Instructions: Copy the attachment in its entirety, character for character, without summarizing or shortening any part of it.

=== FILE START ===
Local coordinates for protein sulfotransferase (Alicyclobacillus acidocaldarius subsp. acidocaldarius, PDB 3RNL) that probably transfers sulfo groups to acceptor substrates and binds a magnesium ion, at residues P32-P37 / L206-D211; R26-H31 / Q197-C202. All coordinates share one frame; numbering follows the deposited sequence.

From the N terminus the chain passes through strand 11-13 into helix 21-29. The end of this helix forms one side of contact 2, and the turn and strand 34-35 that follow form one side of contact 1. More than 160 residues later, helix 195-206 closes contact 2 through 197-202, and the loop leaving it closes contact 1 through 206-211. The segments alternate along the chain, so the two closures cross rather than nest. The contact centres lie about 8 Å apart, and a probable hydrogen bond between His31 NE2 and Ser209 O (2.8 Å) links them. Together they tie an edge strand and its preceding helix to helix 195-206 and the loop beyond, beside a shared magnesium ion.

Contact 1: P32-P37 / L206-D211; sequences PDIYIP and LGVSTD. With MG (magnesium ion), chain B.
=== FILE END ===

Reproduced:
Local coordinates for protein sulfotransferase (Alicyclobacillus acidocaldarius subsp. acidocaldarius, PDB 3RNL) that probably transfers sulfo groups to acceptor substrates and binds a magnesium ion, at residues P32-P37 / L206-D211; R26-H31 / Q197-C202. All coordinates share one frame; numbering follows the deposited sequence.

From the N terminus the chain passes through strand 11-13 into helix 21-29. The end of this helix forms one side of contact 2, and the turn and strand 34-35 that follow form one side of contact 1. More than 160 residues later, helix 195-206 closes contact 2 through 197-202, and the loop leaving it closes contact 1 through 206-211. The segments alternate along the chain, so the two closures cross rather than nest. The contact centres lie about 8 Å apart, and a probable hydrogen bond between His31 NE2 and Ser209 O (2.8 Å) links them. Together they tie an edge strand and its preceding helix to helix 195-206 and the loop beyond, beside a shared magnesium ion.

Contact 1: P32-P37 / L206-D211; sequences PDIYIP and LGVSTD. With MG (magnesium ion), chain B.